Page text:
One day he left Mingun, the other side on Mandalay, where he seriously took himself to the contemplation of Vipassama until the outbreak of the Second World War. He was requested by the residents of Mogok to come and stay there, but the Sayadaw without permanently making Mogok his home, returned to Amarapura in the cool season and went back in the summer. After the post war onwards the Sayadaw started preaching Vipassana sermons at Amarapura, Mogok and lately at Mandalay. He shunned popularity and did not try to enlarge his circles of followers; he visited Rangoon only once and that was the first and the last; three months after his return, he passed away at Amarapura. It was generally believed that he was an Arahat (accomplished) as evidenced by the formation of Dhatu [when the body was cremated some of the burnt stones formed into white round spherical objects of different sizes. The most amazing thing was the pupils of both eyes remained intact in spite of the cremation] when his remains were cremated. This ceremony was performed with great pomp and splendour unparalleled within a period of a hundred years. This was a great loss which is irreplaceable.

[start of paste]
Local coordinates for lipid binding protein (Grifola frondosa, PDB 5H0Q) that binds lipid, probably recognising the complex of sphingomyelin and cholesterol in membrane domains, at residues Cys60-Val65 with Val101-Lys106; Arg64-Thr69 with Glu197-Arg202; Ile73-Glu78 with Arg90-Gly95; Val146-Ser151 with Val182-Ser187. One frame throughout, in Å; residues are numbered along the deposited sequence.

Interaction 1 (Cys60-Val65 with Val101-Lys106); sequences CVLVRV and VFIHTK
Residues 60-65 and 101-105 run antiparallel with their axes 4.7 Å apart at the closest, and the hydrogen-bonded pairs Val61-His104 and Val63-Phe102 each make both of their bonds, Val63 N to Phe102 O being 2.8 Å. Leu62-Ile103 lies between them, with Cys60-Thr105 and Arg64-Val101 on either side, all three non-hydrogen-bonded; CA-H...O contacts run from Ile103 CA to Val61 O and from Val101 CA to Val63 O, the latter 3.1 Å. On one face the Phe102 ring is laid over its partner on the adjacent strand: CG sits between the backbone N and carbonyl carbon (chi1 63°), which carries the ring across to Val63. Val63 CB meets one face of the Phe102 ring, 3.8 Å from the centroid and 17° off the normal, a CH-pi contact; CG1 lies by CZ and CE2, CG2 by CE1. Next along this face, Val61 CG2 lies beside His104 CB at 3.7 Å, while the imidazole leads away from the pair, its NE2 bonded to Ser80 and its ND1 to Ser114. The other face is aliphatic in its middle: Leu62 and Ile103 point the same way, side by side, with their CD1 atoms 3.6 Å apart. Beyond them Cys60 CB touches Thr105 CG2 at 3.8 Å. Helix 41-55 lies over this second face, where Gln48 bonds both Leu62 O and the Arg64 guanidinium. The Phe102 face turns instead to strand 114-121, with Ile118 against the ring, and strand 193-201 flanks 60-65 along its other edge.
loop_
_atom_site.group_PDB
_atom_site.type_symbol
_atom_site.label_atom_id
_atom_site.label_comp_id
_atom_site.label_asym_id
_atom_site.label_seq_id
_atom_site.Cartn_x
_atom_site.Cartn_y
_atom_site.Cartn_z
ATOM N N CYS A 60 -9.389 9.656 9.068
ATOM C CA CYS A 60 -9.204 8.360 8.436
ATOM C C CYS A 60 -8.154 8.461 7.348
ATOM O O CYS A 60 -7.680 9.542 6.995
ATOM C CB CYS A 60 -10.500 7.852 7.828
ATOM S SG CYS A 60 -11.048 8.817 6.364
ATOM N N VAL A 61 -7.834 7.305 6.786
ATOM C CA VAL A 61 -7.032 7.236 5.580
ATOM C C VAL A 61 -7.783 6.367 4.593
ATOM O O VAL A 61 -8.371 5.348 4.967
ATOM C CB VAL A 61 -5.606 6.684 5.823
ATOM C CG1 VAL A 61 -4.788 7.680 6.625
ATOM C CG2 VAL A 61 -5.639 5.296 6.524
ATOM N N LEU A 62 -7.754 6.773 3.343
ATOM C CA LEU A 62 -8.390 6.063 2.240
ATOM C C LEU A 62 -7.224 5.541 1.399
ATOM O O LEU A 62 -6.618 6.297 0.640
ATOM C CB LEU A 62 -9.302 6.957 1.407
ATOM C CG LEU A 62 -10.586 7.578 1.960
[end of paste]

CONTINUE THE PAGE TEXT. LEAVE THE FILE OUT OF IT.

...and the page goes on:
The method employed and taught by the Sayadaw is compatible with the Satipatthana in the strict sense and various Suttas, Samyutta and Anguttara Nikayas and Ariya Sacca. Did he not only teach but also explicate, modify, correct and reform the deep rooted wrong concepts and ideas since the forebears.
For instance, in Satipatthana Sutta in spite of the fact in almost all the chapters including Sacca Pabba there is the central core of Vipassana; i.e., "Samudaya Dhamma Nupassiva Viharati, Vaya Dhamma Nupassiva Viharati, Samudaya Vayadhamma Nupassiva Viharti," which means the Yogi must dwell upon meditating on the arising and passing away of the phenomenon. This is the Vipassana itself without it simply cannot by Vipassana, and is the most important and essential part and essence of Vipassana. It may be said that this part of Satipatthana is almost overlooked and deplorably neglected in almost all the centres.
Anapana is quite popular and best-known method as even a child knows it and next follows the second method, i.e., Iriyapatha. There are yet many Buddhists who cannot differentiate Samatha from Vipassana.